All was not well with Oscar Wilde. The Marquess of Queensbury, father of Wilde’s lover Lord Alfred Douglas, was on the warpath. He had long disapproved of his son having any kind of friendship with Wilde. By making a public statement regarding Wilde’s perceived sexuality, the Marquess goaded Wilde into initiating a libel suit against him. The trial was held and Queensbury was acquitted when Wilde could not prove the statement to be libellous. Furthermore, this now meant that Wilde found himself as the accused, when the Marquess turned the tables and Wilde was charged under the Criminal Law Amendment Act 1885, forbidding all sexual acts between men.
On the evening of 5 April, two detectives arrived at the Cadogan Hotel where Wilde was staying and arrested him. Wilde prepared to leave with them and happened to pick up a book to take along. The next morning the news was out, as well as the headline which proclaimed ‘Arrest of Oscar Wilde – Yellow Book under his arm’. It is generally understood that the book he carried was in fact a French novel. However, the British public were more likely to identify it as The Yellow Book and they immediately took the headline at face value.
Angry crowds gathered outside the offices of The Bodley Head, publishers of The Yellow Book, and of Wilde. They threw mud and stones, smashing the windows. On top of this, prominent writers threatened to leave The Bodley Head unless Wilde’s name was removed from the catalogue and Beardsley was dismissed from his post as art editor. Publisher John Lane could not afford to lose them and felt he had no choice but to sack Beardsley.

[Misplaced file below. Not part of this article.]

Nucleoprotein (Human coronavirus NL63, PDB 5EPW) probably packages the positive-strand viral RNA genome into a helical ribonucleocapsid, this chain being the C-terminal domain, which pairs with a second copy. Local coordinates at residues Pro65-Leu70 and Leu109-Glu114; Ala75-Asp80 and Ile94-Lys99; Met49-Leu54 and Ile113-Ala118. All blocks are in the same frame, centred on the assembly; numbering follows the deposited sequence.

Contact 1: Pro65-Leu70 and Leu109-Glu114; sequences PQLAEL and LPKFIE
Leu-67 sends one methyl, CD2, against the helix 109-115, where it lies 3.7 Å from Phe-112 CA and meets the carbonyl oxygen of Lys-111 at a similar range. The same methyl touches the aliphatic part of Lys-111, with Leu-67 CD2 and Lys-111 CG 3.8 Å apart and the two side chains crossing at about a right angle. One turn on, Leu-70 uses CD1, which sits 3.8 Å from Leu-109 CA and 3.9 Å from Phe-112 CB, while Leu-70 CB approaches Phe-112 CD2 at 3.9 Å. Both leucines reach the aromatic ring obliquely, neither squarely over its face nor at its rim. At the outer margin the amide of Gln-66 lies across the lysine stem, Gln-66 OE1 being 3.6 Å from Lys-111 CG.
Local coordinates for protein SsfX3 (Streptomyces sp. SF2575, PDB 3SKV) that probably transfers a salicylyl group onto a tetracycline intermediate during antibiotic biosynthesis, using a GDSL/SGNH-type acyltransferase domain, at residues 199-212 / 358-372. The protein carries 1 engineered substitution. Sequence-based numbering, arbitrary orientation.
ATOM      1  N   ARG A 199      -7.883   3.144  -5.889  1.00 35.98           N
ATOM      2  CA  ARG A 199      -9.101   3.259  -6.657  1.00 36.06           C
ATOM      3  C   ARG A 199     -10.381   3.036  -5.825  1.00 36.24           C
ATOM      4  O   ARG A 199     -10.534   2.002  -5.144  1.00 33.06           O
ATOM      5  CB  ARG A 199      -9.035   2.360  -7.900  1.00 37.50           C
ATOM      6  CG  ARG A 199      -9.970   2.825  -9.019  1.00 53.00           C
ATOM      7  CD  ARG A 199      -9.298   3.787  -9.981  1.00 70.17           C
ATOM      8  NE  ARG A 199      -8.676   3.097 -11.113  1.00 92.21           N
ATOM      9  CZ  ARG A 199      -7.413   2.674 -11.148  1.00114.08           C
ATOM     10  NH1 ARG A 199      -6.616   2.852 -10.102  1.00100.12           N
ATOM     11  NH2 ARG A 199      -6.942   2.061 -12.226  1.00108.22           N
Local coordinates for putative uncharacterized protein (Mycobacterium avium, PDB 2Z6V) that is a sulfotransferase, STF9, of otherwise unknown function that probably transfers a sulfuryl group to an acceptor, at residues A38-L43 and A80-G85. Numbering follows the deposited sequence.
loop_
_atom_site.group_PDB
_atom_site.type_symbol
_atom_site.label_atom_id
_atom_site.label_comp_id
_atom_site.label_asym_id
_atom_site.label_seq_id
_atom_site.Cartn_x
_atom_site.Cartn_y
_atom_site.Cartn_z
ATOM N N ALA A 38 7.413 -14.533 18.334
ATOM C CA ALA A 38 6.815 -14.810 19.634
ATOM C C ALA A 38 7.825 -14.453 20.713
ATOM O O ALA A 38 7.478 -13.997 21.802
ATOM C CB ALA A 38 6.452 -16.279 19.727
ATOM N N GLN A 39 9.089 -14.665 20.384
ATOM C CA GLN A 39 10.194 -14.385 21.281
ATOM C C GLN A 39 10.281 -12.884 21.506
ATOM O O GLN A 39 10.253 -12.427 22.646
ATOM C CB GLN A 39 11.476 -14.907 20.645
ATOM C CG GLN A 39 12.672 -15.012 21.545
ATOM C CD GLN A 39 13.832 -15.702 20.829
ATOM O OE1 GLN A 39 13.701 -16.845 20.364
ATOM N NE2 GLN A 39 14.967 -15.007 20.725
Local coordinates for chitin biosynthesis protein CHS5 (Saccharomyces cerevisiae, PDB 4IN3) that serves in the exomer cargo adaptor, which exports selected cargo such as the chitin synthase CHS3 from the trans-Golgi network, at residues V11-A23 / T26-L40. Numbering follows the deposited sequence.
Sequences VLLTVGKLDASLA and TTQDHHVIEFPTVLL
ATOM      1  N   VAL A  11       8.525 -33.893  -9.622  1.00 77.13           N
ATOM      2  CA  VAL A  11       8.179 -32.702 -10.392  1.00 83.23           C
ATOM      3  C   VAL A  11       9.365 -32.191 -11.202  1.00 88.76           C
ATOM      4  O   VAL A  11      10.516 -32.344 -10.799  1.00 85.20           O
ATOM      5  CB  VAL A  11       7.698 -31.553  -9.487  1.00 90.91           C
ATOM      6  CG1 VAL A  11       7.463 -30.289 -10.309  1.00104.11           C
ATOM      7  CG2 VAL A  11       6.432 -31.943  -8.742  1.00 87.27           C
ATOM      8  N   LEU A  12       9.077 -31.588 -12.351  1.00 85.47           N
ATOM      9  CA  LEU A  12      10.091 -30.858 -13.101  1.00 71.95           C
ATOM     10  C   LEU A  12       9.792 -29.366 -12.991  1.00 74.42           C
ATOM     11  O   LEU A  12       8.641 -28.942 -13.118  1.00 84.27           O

As a result of Wilde’s simple action, the course of Beardsley’s life was changed forever. He never regained the success he once enjoyed and often struggled financially. He completed some further commissions, with the help of publisher Leonard Smithers. He even set up another journal The Savoy to rival The Yellow Book but was unable to sustain it for more than a year.
Beardsley’s health became poorer as he gradually succumbed to the effects of tuberculosis. He travelled down through France in search of a suitable climate, settling in Menton on the south coast. He barely survived the winter there and on 16 March 1898, Aubrey Beardsley died, aged just 25.
Following his trials, Wilde was found guilty and sentenced to two years’ hard labour. He continued to write in prison and published some works with Smithers after his release in 1897. But he was shunned by society, even needing to adopt an alias. Wilde didn’t survive much longer than Beardsley. He was 46 when he died of cerebral meningitis on 30 November 1900.
And what of the drawing? It was never re-used by John Lane as a cover design, although Beardsley later drew a similar scene as the cover of a catalogue for Smithers. Lane bequeathed it to Brighton Museum and Art Gallery in 1926. It shows a satyr reading to an eager young woman on the bank of a river, an idyllic and tranquil scene. Every picture tells a story, so the saying goes, but often you must look beyond the picture to find the full story…
- A copy of The Yellow Book, Volume IV, 1895 and Beardsley’s good conduct medal from Brighton Grammar School are featured in the Queer The Pier display, Brighton Museum.
- The original drawing ‘Cover Design for The Yellow Book, Volume V 1895’ is currently on loan to Tate Britain for the exhibition Aubrey Beardsley. You can read more about Beardsley in the Tate exhibition guide.
Alexia Lazou, Collections Assistant